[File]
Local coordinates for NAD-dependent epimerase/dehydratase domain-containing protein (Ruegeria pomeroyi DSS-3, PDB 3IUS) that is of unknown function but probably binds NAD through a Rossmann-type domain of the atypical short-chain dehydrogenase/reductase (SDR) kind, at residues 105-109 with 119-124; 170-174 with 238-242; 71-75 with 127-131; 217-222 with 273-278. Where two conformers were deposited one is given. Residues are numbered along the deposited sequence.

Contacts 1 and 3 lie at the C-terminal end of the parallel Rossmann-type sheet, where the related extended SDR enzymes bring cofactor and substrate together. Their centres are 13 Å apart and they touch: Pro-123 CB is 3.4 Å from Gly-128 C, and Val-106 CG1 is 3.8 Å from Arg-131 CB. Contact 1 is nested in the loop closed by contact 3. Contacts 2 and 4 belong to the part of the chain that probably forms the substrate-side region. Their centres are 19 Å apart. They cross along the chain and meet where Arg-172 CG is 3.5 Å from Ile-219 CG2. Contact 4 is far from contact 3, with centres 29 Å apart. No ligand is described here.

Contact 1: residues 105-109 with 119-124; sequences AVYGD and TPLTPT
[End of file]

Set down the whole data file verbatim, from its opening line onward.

Local coordinates for NAD-dependent epimerase/dehydratase domain-containing protein (Ruegeria pomeroyi DSS-3, PDB 3IUS) that is of unknown function but probably binds NAD through a Rossmann-type domain of the atypical short-chain dehydrogenase/reductase (SDR) kind, at residues 105-109 with 119-124; 170-174 with 238-242; 71-75 with 127-131; 217-222 with 273-278. Where two conformers were deposited one is given. Residues are numbered along the deposited sequence.

Contacts 1 and 3 lie at the C-terminal end of the parallel Rossmann-type sheet, where the related extended SDR enzymes bring cofactor and substrate together. Their centres are 13 Å apart and they touch: Pro-123 CB is 3.4 Å from Gly-128 C, and Val-106 CG1 is 3.8 Å from Arg-131 CB. Contact 1 is nested in the loop closed by contact 3. Contacts 2 and 4 belong to the part of the chain that probably forms the substrate-side region. Their centres are 19 Å apart. They cross along the chain and meet where Arg-172 CG is 3.5 Å from Ile-219 CG2. Contact 4 is far from contact 3, with centres 29 Å apart. No ligand is described here.

Contact 1: residues 105-109 with 119-124; sequences AVYGD and TPLTPT